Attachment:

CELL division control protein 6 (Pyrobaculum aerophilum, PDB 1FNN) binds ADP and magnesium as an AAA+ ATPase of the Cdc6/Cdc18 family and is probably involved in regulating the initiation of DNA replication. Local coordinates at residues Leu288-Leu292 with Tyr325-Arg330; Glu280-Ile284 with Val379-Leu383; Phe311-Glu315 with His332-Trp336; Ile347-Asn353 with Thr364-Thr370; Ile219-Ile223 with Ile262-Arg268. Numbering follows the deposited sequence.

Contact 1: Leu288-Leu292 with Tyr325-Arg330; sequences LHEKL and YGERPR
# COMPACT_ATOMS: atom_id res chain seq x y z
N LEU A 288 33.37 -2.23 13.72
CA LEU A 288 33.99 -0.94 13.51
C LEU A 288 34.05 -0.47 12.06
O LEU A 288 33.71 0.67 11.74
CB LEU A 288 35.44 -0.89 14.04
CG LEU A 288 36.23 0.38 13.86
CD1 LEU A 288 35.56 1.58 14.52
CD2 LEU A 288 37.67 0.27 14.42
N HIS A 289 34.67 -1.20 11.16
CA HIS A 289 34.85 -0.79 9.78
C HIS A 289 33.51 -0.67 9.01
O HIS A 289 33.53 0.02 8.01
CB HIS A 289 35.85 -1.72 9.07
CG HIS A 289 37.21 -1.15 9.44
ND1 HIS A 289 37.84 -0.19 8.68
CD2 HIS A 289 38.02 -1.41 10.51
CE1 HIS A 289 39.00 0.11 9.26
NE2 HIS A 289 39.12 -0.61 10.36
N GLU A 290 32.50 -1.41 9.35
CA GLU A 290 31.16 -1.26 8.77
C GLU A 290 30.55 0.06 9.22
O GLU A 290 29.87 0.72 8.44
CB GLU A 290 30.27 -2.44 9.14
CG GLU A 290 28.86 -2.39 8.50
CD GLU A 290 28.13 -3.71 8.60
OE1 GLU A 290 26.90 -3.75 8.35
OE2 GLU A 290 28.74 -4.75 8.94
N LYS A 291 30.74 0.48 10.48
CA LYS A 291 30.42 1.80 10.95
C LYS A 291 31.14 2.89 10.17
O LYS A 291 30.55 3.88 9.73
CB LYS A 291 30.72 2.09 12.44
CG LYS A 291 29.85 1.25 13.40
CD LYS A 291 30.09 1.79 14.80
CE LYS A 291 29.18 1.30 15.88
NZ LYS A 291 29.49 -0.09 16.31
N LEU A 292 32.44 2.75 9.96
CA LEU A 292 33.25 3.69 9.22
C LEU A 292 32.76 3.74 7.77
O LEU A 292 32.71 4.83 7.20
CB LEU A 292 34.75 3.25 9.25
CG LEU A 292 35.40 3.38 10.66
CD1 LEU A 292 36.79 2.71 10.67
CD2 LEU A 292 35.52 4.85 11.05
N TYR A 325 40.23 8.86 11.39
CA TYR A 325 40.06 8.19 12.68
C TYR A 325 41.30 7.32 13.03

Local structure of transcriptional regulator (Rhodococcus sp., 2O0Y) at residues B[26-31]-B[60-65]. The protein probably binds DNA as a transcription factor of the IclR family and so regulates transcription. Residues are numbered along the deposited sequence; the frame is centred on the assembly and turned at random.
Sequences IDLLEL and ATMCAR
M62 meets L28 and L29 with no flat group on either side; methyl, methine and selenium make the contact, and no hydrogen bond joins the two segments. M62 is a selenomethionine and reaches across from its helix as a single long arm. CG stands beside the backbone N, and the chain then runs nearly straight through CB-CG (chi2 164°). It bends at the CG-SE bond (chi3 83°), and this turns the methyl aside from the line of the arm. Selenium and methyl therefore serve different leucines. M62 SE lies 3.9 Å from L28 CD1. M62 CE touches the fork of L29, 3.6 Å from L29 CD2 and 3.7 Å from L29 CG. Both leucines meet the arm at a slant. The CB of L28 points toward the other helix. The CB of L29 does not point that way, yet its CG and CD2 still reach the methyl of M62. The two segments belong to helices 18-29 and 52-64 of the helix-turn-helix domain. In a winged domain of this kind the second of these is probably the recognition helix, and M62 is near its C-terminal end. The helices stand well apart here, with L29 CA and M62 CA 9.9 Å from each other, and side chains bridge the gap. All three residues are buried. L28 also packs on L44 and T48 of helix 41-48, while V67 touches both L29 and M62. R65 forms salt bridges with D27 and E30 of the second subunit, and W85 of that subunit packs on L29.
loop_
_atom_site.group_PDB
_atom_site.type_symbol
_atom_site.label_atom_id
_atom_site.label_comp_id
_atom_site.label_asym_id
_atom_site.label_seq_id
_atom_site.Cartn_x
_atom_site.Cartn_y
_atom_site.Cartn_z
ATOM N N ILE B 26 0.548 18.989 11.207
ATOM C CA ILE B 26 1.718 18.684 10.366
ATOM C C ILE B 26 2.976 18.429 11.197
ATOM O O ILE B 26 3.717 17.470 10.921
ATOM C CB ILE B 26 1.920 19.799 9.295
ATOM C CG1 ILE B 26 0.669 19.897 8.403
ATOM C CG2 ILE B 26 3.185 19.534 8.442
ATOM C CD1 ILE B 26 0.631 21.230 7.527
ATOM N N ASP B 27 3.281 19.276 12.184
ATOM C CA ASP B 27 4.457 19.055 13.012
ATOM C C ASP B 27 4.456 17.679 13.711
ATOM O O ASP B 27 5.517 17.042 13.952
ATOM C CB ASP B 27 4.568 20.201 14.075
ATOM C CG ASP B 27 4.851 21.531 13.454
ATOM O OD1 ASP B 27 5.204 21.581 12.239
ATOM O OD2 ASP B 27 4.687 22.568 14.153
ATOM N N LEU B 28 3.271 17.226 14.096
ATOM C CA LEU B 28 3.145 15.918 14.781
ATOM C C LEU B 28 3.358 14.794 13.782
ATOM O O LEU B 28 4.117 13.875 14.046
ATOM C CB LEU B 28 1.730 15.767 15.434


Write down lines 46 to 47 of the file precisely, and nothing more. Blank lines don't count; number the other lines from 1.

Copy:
CD1 LEU A 292 36.79 2.71 10.67
CD2 LEU A 292 35.52 4.85 11.05